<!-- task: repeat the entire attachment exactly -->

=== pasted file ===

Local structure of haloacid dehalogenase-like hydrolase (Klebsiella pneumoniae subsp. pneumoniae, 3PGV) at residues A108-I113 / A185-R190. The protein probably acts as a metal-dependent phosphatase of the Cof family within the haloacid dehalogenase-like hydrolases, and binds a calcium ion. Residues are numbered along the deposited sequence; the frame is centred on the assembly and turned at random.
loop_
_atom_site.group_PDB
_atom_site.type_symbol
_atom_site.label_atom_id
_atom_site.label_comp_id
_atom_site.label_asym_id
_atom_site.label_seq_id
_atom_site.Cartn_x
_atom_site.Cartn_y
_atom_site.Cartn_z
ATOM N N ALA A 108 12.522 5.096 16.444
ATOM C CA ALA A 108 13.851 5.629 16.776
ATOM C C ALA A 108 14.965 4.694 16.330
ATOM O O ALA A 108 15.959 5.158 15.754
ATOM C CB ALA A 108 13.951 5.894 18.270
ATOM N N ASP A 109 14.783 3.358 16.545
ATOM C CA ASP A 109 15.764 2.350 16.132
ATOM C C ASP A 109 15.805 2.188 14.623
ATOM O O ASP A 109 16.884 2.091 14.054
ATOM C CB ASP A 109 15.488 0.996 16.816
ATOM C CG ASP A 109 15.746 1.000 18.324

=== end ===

Local structure of haloacid dehalogenase-like hydrolase (Klebsiella pneumoniae subsp. pneumoniae, 3PGV) at residues A108-I113 / A185-R190. The protein probably acts as a metal-dependent phosphatase of the Cof family within the haloacid dehalogenase-like hydrolases, and binds a calcium ion. Residues are numbered along the deposited sequence; the frame is centred on the assembly and turned at random.
loop_
_atom_site.group_PDB
_atom_site.type_symbol
_atom_site.label_atom_id
_atom_site.label_comp_id
_atom_site.label_asym_id
_atom_site.label_seq_id
_atom_site.Cartn_x
_atom_site.Cartn_y
_atom_site.Cartn_z
ATOM N N ALA A 108 12.522 5.096 16.444
ATOM C CA ALA A 108 13.851 5.629 16.776
ATOM C C ALA A 108 14.965 4.694 16.330
ATOM O O ALA A 108 15.959 5.158 15.754
ATOM C CB ALA A 108 13.951 5.894 18.270
ATOM N N ASP A 109 14.783 3.358 16.545
ATOM C CA ASP A 109 15.764 2.350 16.132
ATOM C C ASP A 109 15.805 2.188 14.623
ATOM O O ASP A 109 16.884 2.091 14.054
ATOM C CB ASP A 109 15.488 0.996 16.816
ATOM C CG ASP A 109 15.746 1.000 18.324